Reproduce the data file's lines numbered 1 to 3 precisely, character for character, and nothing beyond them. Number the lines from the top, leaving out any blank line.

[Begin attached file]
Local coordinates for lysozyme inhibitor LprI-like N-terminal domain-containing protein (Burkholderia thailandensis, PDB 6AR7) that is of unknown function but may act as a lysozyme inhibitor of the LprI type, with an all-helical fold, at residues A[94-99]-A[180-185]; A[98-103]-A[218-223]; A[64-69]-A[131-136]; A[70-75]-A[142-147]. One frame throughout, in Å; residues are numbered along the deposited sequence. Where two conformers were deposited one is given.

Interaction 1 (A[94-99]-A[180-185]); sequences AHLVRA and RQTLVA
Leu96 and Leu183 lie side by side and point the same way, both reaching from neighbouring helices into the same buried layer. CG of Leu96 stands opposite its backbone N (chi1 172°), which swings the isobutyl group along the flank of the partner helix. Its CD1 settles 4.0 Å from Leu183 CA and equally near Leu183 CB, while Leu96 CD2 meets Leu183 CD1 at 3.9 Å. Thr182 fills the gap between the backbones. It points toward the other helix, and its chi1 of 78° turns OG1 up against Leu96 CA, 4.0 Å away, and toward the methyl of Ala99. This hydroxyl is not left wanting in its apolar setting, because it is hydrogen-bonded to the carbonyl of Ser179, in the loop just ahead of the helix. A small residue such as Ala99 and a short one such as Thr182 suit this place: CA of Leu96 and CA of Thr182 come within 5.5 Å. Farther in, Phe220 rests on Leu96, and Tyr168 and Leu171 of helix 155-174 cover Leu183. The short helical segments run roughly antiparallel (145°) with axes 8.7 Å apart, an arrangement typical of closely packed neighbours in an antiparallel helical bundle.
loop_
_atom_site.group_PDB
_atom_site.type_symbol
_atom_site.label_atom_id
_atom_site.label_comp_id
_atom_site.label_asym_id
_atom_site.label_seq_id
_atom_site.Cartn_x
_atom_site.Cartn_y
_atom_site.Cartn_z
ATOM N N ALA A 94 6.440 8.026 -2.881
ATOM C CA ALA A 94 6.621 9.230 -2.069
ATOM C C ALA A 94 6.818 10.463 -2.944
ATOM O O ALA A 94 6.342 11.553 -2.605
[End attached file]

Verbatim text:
Local coordinates for lysozyme inhibitor LprI-like N-terminal domain-containing protein (Burkholderia thailandensis, PDB 6AR7) that is of unknown function but may act as a lysozyme inhibitor of the LprI type, with an all-helical fold, at residues A[94-99]-A[180-185]; A[98-103]-A[218-223]; A[64-69]-A[131-136]; A[70-75]-A[142-147]. One frame throughout, in Å; residues are numbered along the deposited sequence. Where two conformers were deposited one is given.

Interaction 1 (A[94-99]-A[180-185]); sequences AHLVRA and RQTLVA
Leu96 and Leu183 lie side by side and point the same way, both reaching from neighbouring helices into the same buried layer. CG of Leu96 stands opposite its backbone N (chi1 172°), which swings the isobutyl group along the flank of the partner helix. Its CD1 settles 4.0 Å from Leu183 CA and equally near Leu183 CB, while Leu96 CD2 meets Leu183 CD1 at 3.9 Å. Thr182 fills the gap between the backbones. It points toward the other helix, and its chi1 of 78° turns OG1 up against Leu96 CA, 4.0 Å away, and toward the methyl of Ala99. This hydroxyl is not left wanting in its apolar setting, because it is hydrogen-bonded to the carbonyl of Ser179, in the loop just ahead of the helix. A small residue such as Ala99 and a short one such as Thr182 suit this place: CA of Leu96 and CA of Thr182 come within 5.5 Å. Farther in, Phe220 rests on Leu96, and Tyr168 and Leu171 of helix 155-174 cover Leu183. The short helical segments run roughly antiparallel (145°) with axes 8.7 Å apart, an arrangement typical of closely packed neighbours in an antiparallel helical bundle.